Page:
But that’s not really how it plays out online.

I normally hate hand-wringing about the terrible dissociative powers of the internet—because I think it’s a fucking incredible tool that’s made power accessible and democratized discourse in an undeniably positive way—but I think in certain ways disagreement has become more difficult.

One of the strengths of Twitter is that you don’t have to deal with bullshit. If someone’s spouting some stupid regressive garbage you’ve heard a million times, you can just block and dismiss. Block and dismiss. But when it comes to more nuanced conversations—that massive, subjective gray area between the axes of carelessness and ignorance—the power of block-and-dismiss can become incredibly polarizing. When you have a disagreement with someone you know in real life, the two of you have a billion subtle connections and physical cues that carry you through to Smoothed-Over-Town. On Twitter, you’re just done. Team X. Team Y. Team Zzzzzzzzzzzzz. The internet’s good opinion once lost is lost forever. I think that’s a reductive and counterproductive system.

That’s not to say that you shouldn’t criticize celebrities or call out bullshit media narratives about celebrities or rip and shred garbage criticisms of celebrities. You MUST do that. I wish Jennifer Lawrence hadn’t dressed up like a fat person for Halloween. I think W. Kamau Bell said some important things about the white worship of Lupita Nyong’o. I want to read everything Danielle Henderson has to say ever. It’s imperative to discuss why we like what we like, why some of our faves are problematic, and when it’s time to abandon our heroes because they made one too many shitty jokes. Everyone gets to set those boundaries for themselves, and no one’s “wrong” for bailing at exactly the moment that’s right for them.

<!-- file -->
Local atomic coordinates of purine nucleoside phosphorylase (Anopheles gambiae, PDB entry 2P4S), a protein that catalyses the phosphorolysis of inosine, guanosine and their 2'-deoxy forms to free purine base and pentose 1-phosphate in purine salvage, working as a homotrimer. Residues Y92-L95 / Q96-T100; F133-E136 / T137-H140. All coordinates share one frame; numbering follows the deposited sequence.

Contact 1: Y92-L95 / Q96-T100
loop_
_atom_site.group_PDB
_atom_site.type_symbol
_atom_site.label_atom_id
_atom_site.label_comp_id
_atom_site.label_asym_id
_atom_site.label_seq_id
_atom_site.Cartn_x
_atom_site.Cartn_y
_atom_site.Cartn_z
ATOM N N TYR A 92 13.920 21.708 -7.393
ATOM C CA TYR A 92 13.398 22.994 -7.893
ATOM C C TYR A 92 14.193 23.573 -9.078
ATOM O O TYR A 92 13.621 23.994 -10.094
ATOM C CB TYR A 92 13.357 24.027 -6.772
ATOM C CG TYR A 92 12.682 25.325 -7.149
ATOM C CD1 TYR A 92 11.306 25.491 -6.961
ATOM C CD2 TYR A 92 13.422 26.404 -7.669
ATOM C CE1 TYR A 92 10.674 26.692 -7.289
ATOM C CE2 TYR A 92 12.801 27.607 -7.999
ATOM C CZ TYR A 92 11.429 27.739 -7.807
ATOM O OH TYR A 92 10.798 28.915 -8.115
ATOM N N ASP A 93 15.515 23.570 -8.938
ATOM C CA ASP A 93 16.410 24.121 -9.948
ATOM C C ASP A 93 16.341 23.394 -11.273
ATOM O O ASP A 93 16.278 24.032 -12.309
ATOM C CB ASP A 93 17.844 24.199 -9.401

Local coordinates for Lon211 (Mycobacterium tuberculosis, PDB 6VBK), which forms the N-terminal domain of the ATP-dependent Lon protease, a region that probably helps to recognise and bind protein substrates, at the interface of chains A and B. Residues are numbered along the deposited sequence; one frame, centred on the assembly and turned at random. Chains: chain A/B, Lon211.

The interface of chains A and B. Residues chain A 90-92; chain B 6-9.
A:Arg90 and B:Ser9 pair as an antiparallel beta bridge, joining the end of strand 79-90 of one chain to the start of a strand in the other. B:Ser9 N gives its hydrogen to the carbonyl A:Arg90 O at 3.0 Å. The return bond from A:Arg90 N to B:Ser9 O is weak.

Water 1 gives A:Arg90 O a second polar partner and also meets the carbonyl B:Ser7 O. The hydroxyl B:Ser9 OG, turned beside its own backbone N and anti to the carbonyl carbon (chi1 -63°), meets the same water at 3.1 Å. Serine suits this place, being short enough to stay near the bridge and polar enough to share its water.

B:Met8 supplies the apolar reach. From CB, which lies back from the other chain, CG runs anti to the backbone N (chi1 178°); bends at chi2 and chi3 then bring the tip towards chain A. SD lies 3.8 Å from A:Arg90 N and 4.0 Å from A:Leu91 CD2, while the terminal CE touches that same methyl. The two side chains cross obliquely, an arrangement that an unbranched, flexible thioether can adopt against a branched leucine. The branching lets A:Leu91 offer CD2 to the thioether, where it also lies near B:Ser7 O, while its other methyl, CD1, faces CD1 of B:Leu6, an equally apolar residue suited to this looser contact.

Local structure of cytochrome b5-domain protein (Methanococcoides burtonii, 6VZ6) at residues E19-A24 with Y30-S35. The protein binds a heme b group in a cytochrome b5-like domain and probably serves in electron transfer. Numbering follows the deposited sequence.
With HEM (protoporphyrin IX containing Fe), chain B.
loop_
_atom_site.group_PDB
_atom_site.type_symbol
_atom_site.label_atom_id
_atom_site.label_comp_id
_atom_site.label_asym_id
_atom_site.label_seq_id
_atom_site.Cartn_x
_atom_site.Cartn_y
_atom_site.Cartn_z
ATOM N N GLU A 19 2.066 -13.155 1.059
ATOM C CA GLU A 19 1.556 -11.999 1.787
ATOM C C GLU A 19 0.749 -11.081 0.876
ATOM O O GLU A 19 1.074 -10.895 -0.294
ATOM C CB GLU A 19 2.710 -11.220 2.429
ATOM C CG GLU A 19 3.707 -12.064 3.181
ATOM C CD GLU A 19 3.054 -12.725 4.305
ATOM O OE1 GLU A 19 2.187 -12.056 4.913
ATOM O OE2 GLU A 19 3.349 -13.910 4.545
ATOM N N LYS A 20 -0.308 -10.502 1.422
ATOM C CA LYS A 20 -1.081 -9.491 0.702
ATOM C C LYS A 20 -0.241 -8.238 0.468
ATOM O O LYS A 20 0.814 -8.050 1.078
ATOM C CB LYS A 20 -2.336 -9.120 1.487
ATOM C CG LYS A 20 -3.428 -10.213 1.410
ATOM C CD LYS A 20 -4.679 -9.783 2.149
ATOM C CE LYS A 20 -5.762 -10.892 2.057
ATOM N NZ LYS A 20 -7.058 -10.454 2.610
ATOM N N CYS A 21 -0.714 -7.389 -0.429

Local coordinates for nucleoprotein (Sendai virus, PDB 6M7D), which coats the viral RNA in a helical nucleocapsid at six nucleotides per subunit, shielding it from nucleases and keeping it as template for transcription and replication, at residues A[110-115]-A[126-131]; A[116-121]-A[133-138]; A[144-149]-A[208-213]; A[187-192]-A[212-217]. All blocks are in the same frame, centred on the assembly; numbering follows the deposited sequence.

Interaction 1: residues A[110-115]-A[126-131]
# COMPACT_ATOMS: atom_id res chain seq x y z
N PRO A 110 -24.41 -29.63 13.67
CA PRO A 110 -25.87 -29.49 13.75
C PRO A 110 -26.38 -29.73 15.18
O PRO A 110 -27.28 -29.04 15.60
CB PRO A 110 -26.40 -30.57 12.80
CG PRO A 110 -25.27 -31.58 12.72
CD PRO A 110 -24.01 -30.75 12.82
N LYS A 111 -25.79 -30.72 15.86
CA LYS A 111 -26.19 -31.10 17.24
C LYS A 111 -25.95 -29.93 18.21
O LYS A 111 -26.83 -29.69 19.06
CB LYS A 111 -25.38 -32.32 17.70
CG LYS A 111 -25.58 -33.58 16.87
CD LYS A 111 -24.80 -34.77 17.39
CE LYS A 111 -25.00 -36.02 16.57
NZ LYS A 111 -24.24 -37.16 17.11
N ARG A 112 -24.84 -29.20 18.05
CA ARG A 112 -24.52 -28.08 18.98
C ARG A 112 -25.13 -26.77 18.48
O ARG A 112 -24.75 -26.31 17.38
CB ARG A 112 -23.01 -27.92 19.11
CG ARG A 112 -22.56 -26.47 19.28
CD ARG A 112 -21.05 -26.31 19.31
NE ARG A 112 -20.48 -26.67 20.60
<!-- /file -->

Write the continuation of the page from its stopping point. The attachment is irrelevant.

But, broadly speaking, a lot of those conversations are nuanced as fuck—they’re not a zero-sum game. And treating them like one just perpetuates that same old “good” woman/”bad” woman contest. We can do better. We can talk and listen better.

4. Don’t Be a Weirdo Creep

Self-explanatory. Would you be ashamed to tell Oprah that you called a 14-year-old girl “Cunty the Whale” on Twitter because she said she thought the 10th Doctor was better than the 9th? Yes? If Oprah let you borrow her laptop, would you use it to download a bunch of paparazzi photos taken through Oprah’s hedge and into Oprah’s bathroom window of Oprah taking a poop? No? Then MAYBE DON’T DO IT. The Oprah Test™. Write it on a card and laminate it. You’re welcome.

* Wait, I know this is Feminism 101, but have you ever thought about how messed up it is that we refer to women as “girls” at all ever? Here’s a fun exercise if you can’t figure out why this is creepy: Think of a male person you want to have sex with—like, say, Bobby Cannavale or John Goodman—and then say to yourself, “Oh, man, I really want to fuck that BOY.” GROSS, RIGHT? THE ONLY PERSON ALLOWED TO FUCK A BOY IS ELIZABETH PERKINS IN BIG AND THAT LOOPHOLE WAS GRANDFATHERED IN BECAUSE OF THE ’80S.

** Not a fucking contest—a fucking contest. Although it does kind of feel like both sometimes.

***Idea: They should face off, and also they should LITERALLY TAKE THEIR FACES OFF.

Images via Getty.